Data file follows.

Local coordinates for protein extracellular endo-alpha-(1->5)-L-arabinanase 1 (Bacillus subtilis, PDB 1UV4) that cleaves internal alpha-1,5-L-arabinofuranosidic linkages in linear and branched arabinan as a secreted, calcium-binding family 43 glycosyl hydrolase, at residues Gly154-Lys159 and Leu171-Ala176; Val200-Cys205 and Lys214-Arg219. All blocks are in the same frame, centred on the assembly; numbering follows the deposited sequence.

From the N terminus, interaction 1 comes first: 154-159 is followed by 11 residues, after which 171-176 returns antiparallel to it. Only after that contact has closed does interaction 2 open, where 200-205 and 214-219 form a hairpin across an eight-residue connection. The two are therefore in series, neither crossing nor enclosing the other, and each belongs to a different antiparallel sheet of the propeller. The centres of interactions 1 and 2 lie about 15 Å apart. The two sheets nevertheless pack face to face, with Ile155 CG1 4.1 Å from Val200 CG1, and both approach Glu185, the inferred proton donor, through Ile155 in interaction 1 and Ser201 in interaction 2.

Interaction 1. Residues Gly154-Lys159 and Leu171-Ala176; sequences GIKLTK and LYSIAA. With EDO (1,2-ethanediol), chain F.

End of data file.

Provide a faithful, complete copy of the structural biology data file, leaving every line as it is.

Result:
Local coordinates for protein extracellular endo-alpha-(1->5)-L-arabinanase 1 (Bacillus subtilis, PDB 1UV4) that cleaves internal alpha-1,5-L-arabinofuranosidic linkages in linear and branched arabinan as a secreted, calcium-binding family 43 glycosyl hydrolase, at residues Gly154-Lys159 and Leu171-Ala176; Val200-Cys205 and Lys214-Arg219. All blocks are in the same frame, centred on the assembly; numbering follows the deposited sequence.

From the N terminus, interaction 1 comes first: 154-159 is followed by 11 residues, after which 171-176 returns antiparallel to it. Only after that contact has closed does interaction 2 open, where 200-205 and 214-219 form a hairpin across an eight-residue connection. The two are therefore in series, neither crossing nor enclosing the other, and each belongs to a different antiparallel sheet of the propeller. The centres of interactions 1 and 2 lie about 15 Å apart. The two sheets nevertheless pack face to face, with Ile155 CG1 4.1 Å from Val200 CG1, and both approach Glu185, the inferred proton donor, through Ile155 in interaction 1 and Ser201 in interaction 2.

Interaction 1. Residues Gly154-Lys159 and Leu171-Ala176; sequences GIKLTK and LYSIAA. With EDO (1,2-ethanediol), chain F.